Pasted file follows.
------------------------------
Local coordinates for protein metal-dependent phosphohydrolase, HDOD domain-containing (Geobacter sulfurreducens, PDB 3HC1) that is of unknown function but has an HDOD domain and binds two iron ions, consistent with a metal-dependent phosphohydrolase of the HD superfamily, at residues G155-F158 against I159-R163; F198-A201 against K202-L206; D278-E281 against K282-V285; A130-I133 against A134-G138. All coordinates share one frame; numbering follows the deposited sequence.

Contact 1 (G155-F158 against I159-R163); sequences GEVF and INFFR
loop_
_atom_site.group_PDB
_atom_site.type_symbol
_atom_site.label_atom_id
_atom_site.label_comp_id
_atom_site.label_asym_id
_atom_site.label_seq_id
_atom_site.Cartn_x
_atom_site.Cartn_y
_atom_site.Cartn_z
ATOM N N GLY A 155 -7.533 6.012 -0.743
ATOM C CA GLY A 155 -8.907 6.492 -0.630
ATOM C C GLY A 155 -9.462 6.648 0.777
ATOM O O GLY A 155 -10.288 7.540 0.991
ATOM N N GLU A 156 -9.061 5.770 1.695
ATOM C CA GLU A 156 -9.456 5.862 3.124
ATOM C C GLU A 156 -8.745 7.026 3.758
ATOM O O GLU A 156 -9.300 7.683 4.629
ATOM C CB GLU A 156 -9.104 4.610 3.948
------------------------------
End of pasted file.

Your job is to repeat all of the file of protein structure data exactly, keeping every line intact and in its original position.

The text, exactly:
Local coordinates for protein metal-dependent phosphohydrolase, HDOD domain-containing (Geobacter sulfurreducens, PDB 3HC1) that is of unknown function but has an HDOD domain and binds two iron ions, consistent with a metal-dependent phosphohydrolase of the HD superfamily, at residues G155-F158 against I159-R163; F198-A201 against K202-L206; D278-E281 against K282-V285; A130-I133 against A134-G138. All coordinates share one frame; numbering follows the deposited sequence.

Contact 1 (G155-F158 against I159-R163); sequences GEVF and INFFR
loop_
_atom_site.group_PDB
_atom_site.type_symbol
_atom_site.label_atom_id
_atom_site.label_comp_id
_atom_site.label_asym_id
_atom_site.label_seq_id
_atom_site.Cartn_x
_atom_site.Cartn_y
_atom_site.Cartn_z
ATOM N N GLY A 155 -7.533 6.012 -0.743
ATOM C CA GLY A 155 -8.907 6.492 -0.630
ATOM C C GLY A 155 -9.462 6.648 0.777
ATOM O O GLY A 155 -10.288 7.540 0.991
ATOM N N GLU A 156 -9.061 5.770 1.695
ATOM C CA GLU A 156 -9.456 5.862 3.124
ATOM C C GLU A 156 -8.745 7.026 3.758
ATOM O O GLU A 156 -9.300 7.683 4.629
ATOM C CB GLU A 156 -9.104 4.610 3.948